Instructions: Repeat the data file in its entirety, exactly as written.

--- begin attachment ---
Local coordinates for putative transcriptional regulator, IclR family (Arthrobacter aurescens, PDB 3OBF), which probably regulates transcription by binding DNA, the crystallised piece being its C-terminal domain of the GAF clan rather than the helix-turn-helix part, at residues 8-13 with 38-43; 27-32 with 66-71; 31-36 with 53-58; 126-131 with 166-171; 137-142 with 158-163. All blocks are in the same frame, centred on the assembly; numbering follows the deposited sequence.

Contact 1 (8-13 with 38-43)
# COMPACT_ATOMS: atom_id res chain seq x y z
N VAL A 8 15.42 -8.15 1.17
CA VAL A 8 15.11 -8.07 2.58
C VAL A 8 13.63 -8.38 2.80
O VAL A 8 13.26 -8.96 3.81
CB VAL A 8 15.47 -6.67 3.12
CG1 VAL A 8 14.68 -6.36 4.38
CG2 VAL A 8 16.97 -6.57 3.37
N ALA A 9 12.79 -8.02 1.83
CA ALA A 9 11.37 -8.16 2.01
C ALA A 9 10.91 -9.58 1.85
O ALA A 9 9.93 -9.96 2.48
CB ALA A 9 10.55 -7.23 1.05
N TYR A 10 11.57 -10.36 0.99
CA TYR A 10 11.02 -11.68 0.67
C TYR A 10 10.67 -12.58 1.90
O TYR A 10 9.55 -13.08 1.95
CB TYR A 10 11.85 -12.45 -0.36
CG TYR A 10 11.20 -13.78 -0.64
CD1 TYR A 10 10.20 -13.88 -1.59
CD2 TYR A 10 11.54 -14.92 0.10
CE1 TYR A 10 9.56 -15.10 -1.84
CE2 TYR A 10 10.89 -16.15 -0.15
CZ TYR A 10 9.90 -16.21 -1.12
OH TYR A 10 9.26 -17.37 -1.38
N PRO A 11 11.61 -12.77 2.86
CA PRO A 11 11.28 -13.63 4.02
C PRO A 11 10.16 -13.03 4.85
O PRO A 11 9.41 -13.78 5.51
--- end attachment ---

Local coordinates for putative transcriptional regulator, IclR family (Arthrobacter aurescens, PDB 3OBF), which probably regulates transcription by binding DNA, the crystallised piece being its C-terminal domain of the GAF clan rather than the helix-turn-helix part, at residues 8-13 with 38-43; 27-32 with 66-71; 31-36 with 53-58; 126-131 with 166-171; 137-142 with 158-163. All blocks are in the same frame, centred on the assembly; numbering follows the deposited sequence.

Contact 1 (8-13 with 38-43)
# COMPACT_ATOMS: atom_id res chain seq x y z
N VAL A 8 15.42 -8.15 1.17
CA VAL A 8 15.11 -8.07 2.58
C VAL A 8 13.63 -8.38 2.80
O VAL A 8 13.26 -8.96 3.81
CB VAL A 8 15.47 -6.67 3.12
CG1 VAL A 8 14.68 -6.36 4.38
CG2 VAL A 8 16.97 -6.57 3.37
N ALA A 9 12.79 -8.02 1.83
CA ALA A 9 11.37 -8.16 2.01
C ALA A 9 10.91 -9.58 1.85
O ALA A 9 9.93 -9.96 2.48
CB ALA A 9 10.55 -7.23 1.05
N TYR A 10 11.57 -10.36 0.99
CA TYR A 10 11.02 -11.68 0.67
C TYR A 10 10.67 -12.58 1.90
O TYR A 10 9.55 -13.08 1.95
CB TYR A 10 11.85 -12.45 -0.36
CG TYR A 10 11.20 -13.78 -0.64
CD1 TYR A 10 10.20 -13.88 -1.59
CD2 TYR A 10 11.54 -14.92 0.10
CE1 TYR A 10 9.56 -15.10 -1.84
CE2 TYR A 10 10.89 -16.15 -0.15
CZ TYR A 10 9.90 -16.21 -1.12
OH TYR A 10 9.26 -17.37 -1.38
N PRO A 11 11.61 -12.77 2.86
CA PRO A 11 11.28 -13.63 4.02
C PRO A 11 10.16 -13.03 4.85
O PRO A 11 9.41 -13.78 5.51